Artist of the day: Solillaquists of Sound
Orlando’s Solillaquists of Sound are bringing their infectious blend of positive,quasi-political hiphop to Crowbar Friday night, and it’s a must-see for any fan of hip hop or, for that matter, good music in general.
Solillaquists of Sound are the husband-and-wife teams of lyricists Swamburger and Alexandrah with the poet Tonya and MPC magician DiVinci. Soundwise, you could describe them as “similar to The Black Eyed Peas before they sold out and added Fergie.” Swamburger typically handles the rapping duties while Alexandrah provides backing lyrics and handles most of the singing. Their CDs are unlike most hip hop you’re likely to hear on the radio these days, but the energy and magic of their live shows may make you a fan forever.
An MPC is an acronym for “music production center” and by itself, it’s a pretty unremarkable gadget that’s best suited for the studio. However, in the hands of DJ DiVinci, these innocuous boxes are transformed into the stars of the show. DiVinci plays three, sometimes four of them at a time with the elegance and grace of a politician. He plays them with his hands, his feet and, on occasion, even his face. The first time you see it live, it’s hard to believe.
The group performs alongside Spam Allstars, ArtOfficial and Soft Rock Renegades at 9 p.m. Saturday at Crowbar’s Fourth Anniversary Party, 1812 N 17th St., Ybor City. Tickets are $15. Click here.
We recently caught up with DiVinci and asked him a few questions about his unique style.
The way you play MPCs — was that something you saw someone else doing and decided to try your hands at? Or did you invent it?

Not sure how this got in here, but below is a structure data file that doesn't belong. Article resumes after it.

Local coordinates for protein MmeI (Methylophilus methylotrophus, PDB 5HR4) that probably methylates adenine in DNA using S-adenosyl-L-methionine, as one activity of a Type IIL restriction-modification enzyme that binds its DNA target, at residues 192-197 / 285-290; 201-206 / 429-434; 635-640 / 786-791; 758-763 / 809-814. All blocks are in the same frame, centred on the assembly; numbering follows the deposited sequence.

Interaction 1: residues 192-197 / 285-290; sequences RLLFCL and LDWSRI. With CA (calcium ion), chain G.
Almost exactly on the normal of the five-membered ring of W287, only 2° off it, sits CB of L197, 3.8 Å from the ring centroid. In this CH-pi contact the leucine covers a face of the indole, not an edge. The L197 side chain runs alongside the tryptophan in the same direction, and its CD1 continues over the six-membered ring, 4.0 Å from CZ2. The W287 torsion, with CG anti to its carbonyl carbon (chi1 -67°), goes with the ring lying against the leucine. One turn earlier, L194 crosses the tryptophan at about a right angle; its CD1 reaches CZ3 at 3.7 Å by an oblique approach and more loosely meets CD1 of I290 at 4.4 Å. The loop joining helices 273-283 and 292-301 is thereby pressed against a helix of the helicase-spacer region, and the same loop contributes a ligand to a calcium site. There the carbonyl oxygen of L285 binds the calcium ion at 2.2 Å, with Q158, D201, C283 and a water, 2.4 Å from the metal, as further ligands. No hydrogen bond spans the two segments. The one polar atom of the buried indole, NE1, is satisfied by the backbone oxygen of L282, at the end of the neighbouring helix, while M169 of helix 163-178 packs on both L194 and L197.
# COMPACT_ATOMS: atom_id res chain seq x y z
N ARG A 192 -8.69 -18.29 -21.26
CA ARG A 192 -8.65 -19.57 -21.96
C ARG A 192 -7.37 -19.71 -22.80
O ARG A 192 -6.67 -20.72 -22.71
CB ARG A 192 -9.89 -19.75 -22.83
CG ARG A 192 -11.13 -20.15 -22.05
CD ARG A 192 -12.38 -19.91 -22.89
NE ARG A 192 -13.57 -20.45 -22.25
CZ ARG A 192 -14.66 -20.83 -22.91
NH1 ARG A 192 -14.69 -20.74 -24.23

I had never seen anyone play the MPC before. I would just make beats in my room and really get into it. By the time Swam and I started making music together we were jamming in the studio, doing a more tame version of what you see today on stage. It worked out really well, so to us it started to make more sense to start doing that in a live scenario as well. So I started to bring my MPC out for shows and we would make a lot of stuff up on the spot. Doing that is what really helped me to develop my current style of live MPC playing. It wasn’t until later that I noticed there were other people playing MPCs out as well.
When you play live shows, how much of the music is performed on the spot and how much is preprogrammed loops?
At any given time within the show anything could be happening. I don’t really have a set way of doing it. Every song had its own process of evolution so every song usually deserves its own approach on how its to be delivered on stage. So some songs I may play the original sequence I made in the MPC while I improvise drum parts or melodies over top of it and others may be all being created or played on the spot. If you watch closely (and have some understanding of how the MPC works), you can probably figure out what is what. Or maybe not? I run into a lot of people that have no idea what is going on technically up there while I’m doing it, they just enjoy the energy. Either way it’s safe to assume at any given moment that I’m working my ass off up there.
For the people in Tampa who’ve never seen y’all, please explain what they’re in for at a Solillaquists show, and break down what your self-coined “FAHEEM” sound is.
I would say that you are in for a really high-energy, epic hip hop experience. We try to incorporate a nice mix of skill, emotion, theatrics and fun in to our show and I think we do a pretty good job of doing so. FAHEEM (Free Astral Hip hop Extraterrestrially Energized Message) is really just our style of hip hop that’s not bound by a lot of the boxes that have been defined nowadays. And in that way, to us, it’s really just a continuation of the sound and spirit of hip hop that inspired us in the first place. Really there are no words that can do any experience justice. So to the people of Tampa, my only words are come out and experience it!
-- Bryan Childs, tbt*